Legends of Lorata Book One: The Champion of the Goddess – XI

Chapter Eleven In Defense of Jzamneh

The group stood among a knot of trees, close enough to the path to see the ranks that marched by, but well-enough hidden among the branches and leaves that they could avoid being noticed. They were a colorful group, between the bard in his rainbow cloak, the sorcerer in his robe of embroidered crests, the earth-toned shaman, and the pink-eyed elf who had led them there.

The path leading into Jzamneh Forest was occupied by scores of soldiers clad in black leather brigandine. They marched in pairs along the path, their swords ready, following their orders to take control of the forest or die trying.

Further down, there was a bend on the road, and as the soldiers marched towards it, the air shimmered– perceptible only to the most expert of eyes– and they disappeared. Those who had yet to turn the corner saw nothing amiss; that was part of the illusion. Those who passed through the shimmering air found themselves in a dark and cold place, far from the bright woodland path. Ahead of them, confused voices shouted. Some had managed to light torches, but when they turned around, they were met only by cobblestone walls.

The way Shu-Giri explained it, there was a spell sending Z’Lé’s soldiers to an underground maze, which few who were not native to Jzamneh could navigate. This translocation spell was the only way that the faeries had been able to stop the army when they first saw them coming. When they saw how successful the first one was, word spread to cast it near all the other entrances to the forest.

For the time being, most of the soldiers would be taken care of by the traps in the mazes. It was assumed that the army would not survive long down there. The more expert treasure hunters, who had maps and secret knowledge about the labyrinths, were being gathered together to form a plan as to what to do next.

Shu-Giri sat on the branch of a tree, staring out at the invaders with a displeased frown. “Look how boldly they enter my home! Even though they cannot harm us, they think that we spend all of our time at play.” His displeasure contrasted with his brightly-colored ponytail and his fae-like beauty and agility.

Some distance away, the sorcerer stood alone in meditation, focusing his awareness on the invading soldiers. Shu-Giri glanced at him, noting the tense air about him. He had learned from Mearrk’hal that Vénes was powerful– though he himself denied it– and well-studied, having dedicated his entire life to sorcery. He knew each of the four alignments intimately; Shu-Giri wondered whether he knew tribal magic as well. He thought he remembered Mearrk’hal saying that he had taught Vénes some of his own Shyal’In magic.

Shu-Giri laid across the branch on his stomach, watching Vénes concentrate, enthralled by him. Blackness collected around his staff, seeming to weigh it down. He strained to hold it, sweat forming at his temples and dampening his thick hair. Shu-Giri glanced away when the sorcerer suddenly ceased his meditation, pretending to not have been watching.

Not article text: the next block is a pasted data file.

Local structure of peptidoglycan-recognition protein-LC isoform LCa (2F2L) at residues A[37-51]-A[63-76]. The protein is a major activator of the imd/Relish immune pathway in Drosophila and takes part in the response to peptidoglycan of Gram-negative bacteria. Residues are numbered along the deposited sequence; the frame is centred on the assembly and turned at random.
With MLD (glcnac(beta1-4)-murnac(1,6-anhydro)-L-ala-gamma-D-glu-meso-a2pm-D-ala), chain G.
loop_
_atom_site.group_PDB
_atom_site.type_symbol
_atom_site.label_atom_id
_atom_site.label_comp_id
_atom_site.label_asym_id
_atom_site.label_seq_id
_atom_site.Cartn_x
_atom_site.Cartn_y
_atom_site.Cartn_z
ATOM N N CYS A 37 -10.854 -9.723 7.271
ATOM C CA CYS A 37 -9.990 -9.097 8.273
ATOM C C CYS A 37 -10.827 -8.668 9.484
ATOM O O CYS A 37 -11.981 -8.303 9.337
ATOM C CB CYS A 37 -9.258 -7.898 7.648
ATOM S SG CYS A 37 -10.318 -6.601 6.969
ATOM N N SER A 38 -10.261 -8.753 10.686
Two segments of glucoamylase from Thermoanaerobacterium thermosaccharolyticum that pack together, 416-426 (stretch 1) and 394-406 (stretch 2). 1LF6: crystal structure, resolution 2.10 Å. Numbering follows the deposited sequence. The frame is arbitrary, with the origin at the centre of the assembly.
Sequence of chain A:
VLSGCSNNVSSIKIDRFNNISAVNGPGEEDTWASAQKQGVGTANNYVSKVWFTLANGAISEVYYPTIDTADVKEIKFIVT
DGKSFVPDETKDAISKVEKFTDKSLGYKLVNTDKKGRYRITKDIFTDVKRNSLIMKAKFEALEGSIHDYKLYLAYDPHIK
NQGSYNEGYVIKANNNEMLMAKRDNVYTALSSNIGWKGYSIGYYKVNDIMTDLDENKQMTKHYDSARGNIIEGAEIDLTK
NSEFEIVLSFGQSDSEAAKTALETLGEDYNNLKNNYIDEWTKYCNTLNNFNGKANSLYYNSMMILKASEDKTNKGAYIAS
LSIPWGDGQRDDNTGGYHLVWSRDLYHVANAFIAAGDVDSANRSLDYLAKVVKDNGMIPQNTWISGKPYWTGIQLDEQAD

“Z’Lé has brought a fearful force upon this forest,” came the elf’s flowing voice. “Those soldiers… They look elvan, but nearly all of them are anything but.”

“Not elves?” Shu-Giri asked, brow furrowed with worry and confusion. “Vénes, none of them are dragon or beast! They are tall and long-eared, just as you are. What strange things are you saying?”

Mearrk’hal, by contrast, seemed saddened. “Then it is as Arialla had thought?”

Vénes nodded solemnly.

“Now is the time to explain all of this to me!” Shu-Giri demanded. “I am responsible for Jzamneh, and I need to know what is going on.”

“Of course,” Vénes replied, keeping his voice calm. “Some of them are demons in disguise, and some dark souls, brought among us by the Destroyer Métius. The Black Emperor holds control over their actions.” Vénes breathed a sigh as he poured the frightful information from his dark lips. “I believe that they are expendable beings lent to Z’Lé for the sake of expanding his army. Whatever mortal forms they were given to fill–”

“If Métius granted them,” Mearrk’hal cut in, “he can return the demons to Z’Lé’s army should their shells be destroyed. He can give them a new form, or allow them to inhabit the form of a fallen mortal and make it walk again.”

“But that would give the Emperor an army of infinite number!” Shu-Giri cried in protest.

The shaman nodded gravely.

“If they are pure darkness,” Shu-Giri began, pausing to meet his friend’s eyes, “the only way to defeat them would be with priests of light– but are Kearr’s followers numerous enough to overcome so many dark beings?”

“Kearr is not the only deity the power to vanquish them,” Vénes informed him before Mearrk’hal could answer. He laid a hand on a cluster of jewels on the faerie tree. “Those with true love for Goddess Jenh, and even the angels of Aamh, possess the purity to destroy them.”

Shu-Giri grinned at those words. “You mean to say that we have the power to overcome the evil that has come into this world. I am concerned, though, that three of the alignments might be set against one.”